Cost is certainly a factor when it comes to making the HPV vaccine available in the developing world. But according to Vivien Tsu, it's not the only one. She's an epidemiologist and the Associate Director of Reproductive Health with the Program for Appropriate Technology in Health or PATH. PATH is running four pilot projects designed to increase access to the HPV vaccine across the developing world. Vivien Tsu was in Seattle for the show.
Irshad Manji joined Anna Maria for a look at The Current's leter pack. She is a Canadian author, journalist and feminist. She is also the Director of the Moral Courage Project at New York University, a program that encourages young leaders to challenge authority and conventions. Irshad Manji is also this week's Friday host of The Current and she was in New York City.
In the Mail
It was almost nineteen years ago that Marc Lepine walked into Ecole Polytechnique in Montreal and killed fourteen women before killing himself. As the country has mourned that event, rarely have thoughts turned to the losses suffered by Marc Lepine's mother. But Monique Lepine has just written a book sharing how she has dealt with the guilt, shame and isolation. Last Thursday on The Current, Madame Lepine told us what it was like to try and grieve as the mother of the killer.
Hearing her voice prompted many of our listeners to write in and share their opinons about the interview.
Moving on through the mail. Osama Bin Laden has notoriety for many things but probably not for his poetry. But in 2001, when his home in Kandahar was ransacked, audio tapes were found with recordings of Bin Laden reciting some of his verse. Last week on The Current, we explored the literary and legal value of this work with Flagg Miller. He is an anthropologist at the University of California, Davis and he's also writing a book about Bin Laden's poetry.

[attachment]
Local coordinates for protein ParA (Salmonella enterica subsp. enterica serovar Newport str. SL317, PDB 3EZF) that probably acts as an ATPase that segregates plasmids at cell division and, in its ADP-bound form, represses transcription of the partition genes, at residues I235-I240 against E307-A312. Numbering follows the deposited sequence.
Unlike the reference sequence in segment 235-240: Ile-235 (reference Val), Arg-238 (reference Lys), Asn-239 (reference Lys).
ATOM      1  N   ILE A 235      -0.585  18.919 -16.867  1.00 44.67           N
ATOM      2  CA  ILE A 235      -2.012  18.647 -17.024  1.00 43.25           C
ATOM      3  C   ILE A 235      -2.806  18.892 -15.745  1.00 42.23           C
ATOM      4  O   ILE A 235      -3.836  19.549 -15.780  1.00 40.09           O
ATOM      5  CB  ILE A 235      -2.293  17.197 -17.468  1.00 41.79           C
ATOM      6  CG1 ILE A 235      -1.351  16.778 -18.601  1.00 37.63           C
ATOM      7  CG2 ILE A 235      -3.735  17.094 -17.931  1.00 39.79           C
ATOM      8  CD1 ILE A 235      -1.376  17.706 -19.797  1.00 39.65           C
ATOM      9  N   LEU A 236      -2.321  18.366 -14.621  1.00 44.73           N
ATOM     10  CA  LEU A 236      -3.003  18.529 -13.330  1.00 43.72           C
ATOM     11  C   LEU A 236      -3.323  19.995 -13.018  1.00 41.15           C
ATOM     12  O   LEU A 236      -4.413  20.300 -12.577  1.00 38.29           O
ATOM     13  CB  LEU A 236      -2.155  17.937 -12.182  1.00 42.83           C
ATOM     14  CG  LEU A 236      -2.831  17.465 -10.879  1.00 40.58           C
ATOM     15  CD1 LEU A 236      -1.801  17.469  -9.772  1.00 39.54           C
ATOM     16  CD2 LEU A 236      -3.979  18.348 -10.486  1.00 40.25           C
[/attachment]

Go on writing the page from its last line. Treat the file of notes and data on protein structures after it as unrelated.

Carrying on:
After hearing from him, we heard from many of our listeners about this subject.
And Suzanne Steele is a poet with the Canadian Forces Artists Program. You can read about her work, and listen to some of her poetry at her website warpoet.ca
Finally for this morning we discussed the conflicted identity of the Alberta tar sands. To some, it is Canada's golden ticket to prosperity. To others, it is an environmental disaster with far reaching consequences.But last week on The Current, author Andrew Nikiforuk told us the impact of the tar sands extends much further than we think. He says Canada is becoming defined by bitumen.
His comments prompted quite a few of our listeners to submit their thoughts as well.
Andrew Nikiforuk - Follow up Interview
We received a lot of strong reaction to our interview with Andrew Nikiforuk about how the Alberta Tar Sands is changing Canada. But our conversation didn't end there. The development of the Tar Sands is having a huge impact on the Athabasca River.
The Athabasca flows through hundreds of kilometres of boreal forest and into Lake Athabasca, where -- along with the Peace River -- it forms one of the largest freshwater deltas in the world. That delta is essential for migratory birds and it's also a major part of the Mackenzie River watershed ... the third biggest watershed in the world.
The Athabasca is also the artery that runs through the tar sands. It supplies the water used to separate the bitumen from the sand and process the bitumen into oil.
So as part of our ongoing series about global water issues called Watershed, Andrew and Anna Maria continued their conversation and she asked him how the Athabasca had been changed by the tar sands over the last 30 years.
At the end of the show we left you with a few words from Suzanne Steele, Canada's first embedded poet who you heard from earlier in the program. Our listeners heard a recording of one of her poem's. It's called August Widow.